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The Benefits of Pet Ownership for Single Adults in Midlife

By Lauren McGillivray

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Pets are shown to enhance quality of life through support and companionship. Midlife is a time where pets may be most valuable, since it is a time that involves critical changes to intimate relationships, roles and status. In this article a critical review of the literature on midlife development and demographic trends was carried out. Further, the psychological literature on human-pet relationships was reviewed and integrated with midlife research. Evidence for the psychological and physical benefits of pets is examined and the implications and potential benefits for middle aged adults are discussed. Findings suggest that pets may help to reduce the loneliness and stress associated with critical transitions in midlife. This has significant implications for middle aged adults who are single and/or who live alone. There are considerable gaps in research concerning pets, particularly with regards to midlife. This article holds the potential for gaining new insight into human-pet attachment, its benefit for adults in midlife, and for investigations into broader applications of pet therapy programs. This qualitative study explored the perceived relationship between eight single middle aged adults and their pets to gain insight into the psychological importance of this relationship. In depth semi-structured interviews were conducted and interpreted using phenomenological methodology and attachment theory. Findings revealed that a sense of security and acceptance provided by pets was valuable, especially during and following transitions, such as divorce and living alone. The role of pets was found to be highly adaptable: providing stress relief during time away from people, increasing social networks, fulfilling generative concerns, and serving as a substitute for social interaction and emotional support. The findings have implications for understanding the complexities of attachment bonds, particularly with regards to human-pet attachment and the dynamics of human-pet relationships.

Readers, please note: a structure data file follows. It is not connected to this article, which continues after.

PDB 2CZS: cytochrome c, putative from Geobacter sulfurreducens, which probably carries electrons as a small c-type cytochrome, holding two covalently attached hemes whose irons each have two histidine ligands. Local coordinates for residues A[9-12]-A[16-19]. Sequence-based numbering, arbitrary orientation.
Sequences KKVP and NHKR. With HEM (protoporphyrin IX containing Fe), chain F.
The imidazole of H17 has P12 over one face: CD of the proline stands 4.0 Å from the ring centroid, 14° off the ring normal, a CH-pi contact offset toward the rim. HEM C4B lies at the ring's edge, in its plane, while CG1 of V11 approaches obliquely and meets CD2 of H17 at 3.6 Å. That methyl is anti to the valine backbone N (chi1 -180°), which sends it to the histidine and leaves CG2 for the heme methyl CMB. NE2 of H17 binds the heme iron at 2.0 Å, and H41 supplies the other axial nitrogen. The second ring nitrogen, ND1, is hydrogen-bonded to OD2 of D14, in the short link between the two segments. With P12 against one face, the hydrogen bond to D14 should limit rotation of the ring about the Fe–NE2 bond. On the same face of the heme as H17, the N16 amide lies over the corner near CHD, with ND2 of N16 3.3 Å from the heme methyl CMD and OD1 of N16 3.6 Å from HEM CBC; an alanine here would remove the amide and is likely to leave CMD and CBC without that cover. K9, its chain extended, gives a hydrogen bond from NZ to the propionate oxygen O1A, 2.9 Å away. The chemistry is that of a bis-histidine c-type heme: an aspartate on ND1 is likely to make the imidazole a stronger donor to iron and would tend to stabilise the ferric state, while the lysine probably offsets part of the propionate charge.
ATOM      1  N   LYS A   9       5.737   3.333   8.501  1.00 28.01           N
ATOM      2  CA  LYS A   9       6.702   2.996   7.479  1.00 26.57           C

Mason N McLary

HABRI Central

Date 2008
Pages 76
Publisher Edith Cowan University
Location of Publication Joondalup, Western Australia
Department Psychology and Social Sciences
Degree Psychology
Language English
Cite this work

Researchers should cite this work as follows:

  1. Animal-assisted activities
  2. Animal roles
  3. Animals in culture
  4. Human-animal relationships
  5. Loneliness
  6. Middle age
  7. Pet ownership
  8. Pets and companion animals
  9. Service animals
  10. Stress